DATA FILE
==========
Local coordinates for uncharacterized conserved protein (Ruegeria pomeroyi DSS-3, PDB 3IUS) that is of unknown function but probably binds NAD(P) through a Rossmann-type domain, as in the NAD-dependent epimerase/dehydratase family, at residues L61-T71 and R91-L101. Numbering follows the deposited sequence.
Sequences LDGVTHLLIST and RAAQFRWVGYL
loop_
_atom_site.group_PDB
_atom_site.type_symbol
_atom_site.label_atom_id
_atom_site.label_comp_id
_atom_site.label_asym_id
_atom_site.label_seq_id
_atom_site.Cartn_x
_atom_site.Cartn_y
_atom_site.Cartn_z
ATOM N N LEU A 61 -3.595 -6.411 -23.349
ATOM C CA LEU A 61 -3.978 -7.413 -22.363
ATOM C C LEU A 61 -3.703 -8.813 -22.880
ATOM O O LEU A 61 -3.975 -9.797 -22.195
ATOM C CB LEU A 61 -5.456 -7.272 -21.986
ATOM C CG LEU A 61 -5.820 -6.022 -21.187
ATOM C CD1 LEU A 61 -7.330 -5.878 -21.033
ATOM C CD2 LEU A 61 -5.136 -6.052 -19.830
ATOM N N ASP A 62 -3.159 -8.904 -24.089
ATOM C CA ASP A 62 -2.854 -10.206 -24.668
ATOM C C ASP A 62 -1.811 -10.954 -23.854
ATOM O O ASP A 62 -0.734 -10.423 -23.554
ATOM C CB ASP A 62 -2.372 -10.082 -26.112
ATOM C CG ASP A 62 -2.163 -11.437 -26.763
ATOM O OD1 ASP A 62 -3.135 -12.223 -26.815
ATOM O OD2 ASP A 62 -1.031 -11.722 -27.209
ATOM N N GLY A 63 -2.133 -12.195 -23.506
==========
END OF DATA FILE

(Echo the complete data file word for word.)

Local coordinates for uncharacterized conserved protein (Ruegeria pomeroyi DSS-3, PDB 3IUS) that is of unknown function but probably binds NAD(P) through a Rossmann-type domain, as in the NAD-dependent epimerase/dehydratase family, at residues L61-T71 and R91-L101. Numbering follows the deposited sequence.
Sequences LDGVTHLLIST and RAAQFRWVGYL
loop_
_atom_site.group_PDB
_atom_site.type_symbol
_atom_site.label_atom_id
_atom_site.label_comp_id
_atom_site.label_asym_id
_atom_site.label_seq_id
_atom_site.Cartn_x
_atom_site.Cartn_y
_atom_site.Cartn_z
ATOM N N LEU A 61 -3.595 -6.411 -23.349
ATOM C CA LEU A 61 -3.978 -7.413 -22.363
ATOM C C LEU A 61 -3.703 -8.813 -22.880
ATOM O O LEU A 61 -3.975 -9.797 -22.195
ATOM C CB LEU A 61 -5.456 -7.272 -21.986
ATOM C CG LEU A 61 -5.820 -6.022 -21.187
ATOM C CD1 LEU A 61 -7.330 -5.878 -21.033
ATOM C CD2 LEU A 61 -5.136 -6.052 -19.830
ATOM N N ASP A 62 -3.159 -8.904 -24.089
ATOM C CA ASP A 62 -2.854 -10.206 -24.668
ATOM C C ASP A 62 -1.811 -10.954 -23.854
ATOM O O ASP A 62 -0.734 -10.423 -23.554
ATOM C CB ASP A 62 -2.372 -10.082 -26.112
ATOM C CG ASP A 62 -2.163 -11.437 -26.763
ATOM O OD1 ASP A 62 -3.135 -12.223 -26.815
ATOM O OD2 ASP A 62 -1.031 -11.722 -27.209
ATOM N N GLY A 63 -2.133 -12.195 -23.506